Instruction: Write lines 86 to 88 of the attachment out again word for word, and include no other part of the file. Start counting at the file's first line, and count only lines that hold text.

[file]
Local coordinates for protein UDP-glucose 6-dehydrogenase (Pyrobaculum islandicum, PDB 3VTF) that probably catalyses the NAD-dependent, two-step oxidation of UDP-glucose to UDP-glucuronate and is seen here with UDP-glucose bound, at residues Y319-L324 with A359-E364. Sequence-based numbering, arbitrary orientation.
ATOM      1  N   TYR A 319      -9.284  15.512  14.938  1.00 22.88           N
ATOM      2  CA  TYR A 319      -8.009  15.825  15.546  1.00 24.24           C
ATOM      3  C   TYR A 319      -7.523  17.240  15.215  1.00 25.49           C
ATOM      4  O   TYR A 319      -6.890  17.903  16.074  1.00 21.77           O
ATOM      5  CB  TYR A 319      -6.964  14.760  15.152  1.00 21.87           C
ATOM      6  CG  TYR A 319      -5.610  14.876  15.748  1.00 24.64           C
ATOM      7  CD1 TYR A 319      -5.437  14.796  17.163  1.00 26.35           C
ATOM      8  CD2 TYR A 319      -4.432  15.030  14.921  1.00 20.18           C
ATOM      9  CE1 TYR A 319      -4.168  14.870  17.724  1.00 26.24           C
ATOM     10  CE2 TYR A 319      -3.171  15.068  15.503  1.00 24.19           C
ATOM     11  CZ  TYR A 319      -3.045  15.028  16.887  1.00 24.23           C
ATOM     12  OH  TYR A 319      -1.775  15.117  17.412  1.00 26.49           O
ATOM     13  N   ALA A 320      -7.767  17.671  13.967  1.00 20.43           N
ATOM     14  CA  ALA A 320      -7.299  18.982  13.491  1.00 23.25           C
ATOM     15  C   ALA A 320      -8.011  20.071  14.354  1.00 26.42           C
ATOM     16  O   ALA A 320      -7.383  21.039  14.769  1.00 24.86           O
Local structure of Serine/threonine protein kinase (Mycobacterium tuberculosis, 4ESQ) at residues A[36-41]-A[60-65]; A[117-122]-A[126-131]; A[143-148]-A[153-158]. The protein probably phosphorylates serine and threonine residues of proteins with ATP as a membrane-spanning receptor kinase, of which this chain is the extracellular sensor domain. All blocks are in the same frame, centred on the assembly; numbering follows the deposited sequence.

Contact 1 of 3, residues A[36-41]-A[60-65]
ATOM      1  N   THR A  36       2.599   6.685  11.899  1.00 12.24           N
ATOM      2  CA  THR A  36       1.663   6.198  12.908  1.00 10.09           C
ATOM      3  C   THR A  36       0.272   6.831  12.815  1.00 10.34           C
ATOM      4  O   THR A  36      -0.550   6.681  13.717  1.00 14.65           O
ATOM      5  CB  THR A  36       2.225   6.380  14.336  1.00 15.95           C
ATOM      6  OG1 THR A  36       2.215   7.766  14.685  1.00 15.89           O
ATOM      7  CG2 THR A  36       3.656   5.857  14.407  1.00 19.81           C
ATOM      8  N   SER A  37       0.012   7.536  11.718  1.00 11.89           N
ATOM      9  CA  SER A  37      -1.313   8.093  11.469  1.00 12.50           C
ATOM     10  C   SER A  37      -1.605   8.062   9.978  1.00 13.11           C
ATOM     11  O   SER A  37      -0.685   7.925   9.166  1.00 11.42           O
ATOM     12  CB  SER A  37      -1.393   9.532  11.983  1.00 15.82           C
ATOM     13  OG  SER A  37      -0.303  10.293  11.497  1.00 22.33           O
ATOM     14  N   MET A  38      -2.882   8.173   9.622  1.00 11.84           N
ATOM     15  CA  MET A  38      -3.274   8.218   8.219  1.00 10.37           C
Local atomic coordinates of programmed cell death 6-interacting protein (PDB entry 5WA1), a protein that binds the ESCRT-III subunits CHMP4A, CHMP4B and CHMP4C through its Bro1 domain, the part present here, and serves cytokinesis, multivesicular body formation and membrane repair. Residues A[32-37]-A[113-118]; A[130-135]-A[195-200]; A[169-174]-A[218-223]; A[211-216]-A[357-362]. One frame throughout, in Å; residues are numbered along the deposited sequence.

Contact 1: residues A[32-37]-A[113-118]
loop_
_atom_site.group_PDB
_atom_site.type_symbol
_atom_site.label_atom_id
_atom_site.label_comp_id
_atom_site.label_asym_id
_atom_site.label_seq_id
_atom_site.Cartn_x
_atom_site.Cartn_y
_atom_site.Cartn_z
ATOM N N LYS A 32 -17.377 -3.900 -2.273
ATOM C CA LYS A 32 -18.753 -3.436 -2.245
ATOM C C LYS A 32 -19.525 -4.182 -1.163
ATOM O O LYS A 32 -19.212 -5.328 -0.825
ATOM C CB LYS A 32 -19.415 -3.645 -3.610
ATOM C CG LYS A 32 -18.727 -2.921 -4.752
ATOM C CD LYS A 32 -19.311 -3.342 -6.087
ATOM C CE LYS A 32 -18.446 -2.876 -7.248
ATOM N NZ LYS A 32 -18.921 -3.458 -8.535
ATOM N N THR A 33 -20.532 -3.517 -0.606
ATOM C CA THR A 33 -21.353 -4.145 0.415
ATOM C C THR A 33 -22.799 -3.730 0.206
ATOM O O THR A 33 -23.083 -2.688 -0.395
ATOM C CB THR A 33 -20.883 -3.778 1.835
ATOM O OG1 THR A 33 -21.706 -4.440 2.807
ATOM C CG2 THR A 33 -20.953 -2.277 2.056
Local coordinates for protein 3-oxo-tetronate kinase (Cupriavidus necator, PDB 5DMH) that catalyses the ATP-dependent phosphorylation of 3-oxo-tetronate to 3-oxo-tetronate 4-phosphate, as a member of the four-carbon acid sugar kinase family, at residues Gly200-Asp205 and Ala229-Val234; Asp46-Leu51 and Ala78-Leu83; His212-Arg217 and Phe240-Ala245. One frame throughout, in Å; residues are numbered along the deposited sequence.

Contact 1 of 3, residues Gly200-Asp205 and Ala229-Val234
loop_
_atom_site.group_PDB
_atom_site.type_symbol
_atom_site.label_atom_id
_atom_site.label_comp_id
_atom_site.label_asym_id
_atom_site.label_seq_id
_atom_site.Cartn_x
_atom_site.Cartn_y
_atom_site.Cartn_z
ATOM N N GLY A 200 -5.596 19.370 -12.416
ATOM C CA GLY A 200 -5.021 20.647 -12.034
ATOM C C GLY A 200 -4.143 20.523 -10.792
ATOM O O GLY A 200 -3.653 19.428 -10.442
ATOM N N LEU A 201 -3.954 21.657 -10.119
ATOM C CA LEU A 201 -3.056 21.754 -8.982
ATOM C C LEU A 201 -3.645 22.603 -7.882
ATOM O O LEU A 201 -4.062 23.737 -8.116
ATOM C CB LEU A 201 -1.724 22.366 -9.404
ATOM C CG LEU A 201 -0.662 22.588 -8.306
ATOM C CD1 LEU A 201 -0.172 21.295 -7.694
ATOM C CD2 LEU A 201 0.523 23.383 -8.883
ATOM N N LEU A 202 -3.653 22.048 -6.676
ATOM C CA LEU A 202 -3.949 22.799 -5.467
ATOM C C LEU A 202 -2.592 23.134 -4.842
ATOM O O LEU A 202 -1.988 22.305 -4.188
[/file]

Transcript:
ATOM C CD2 LEU A 201 0.523 23.383 -8.883
ATOM N N LEU A 202 -3.653 22.048 -6.676
ATOM C CA LEU A 202 -3.949 22.799 -5.467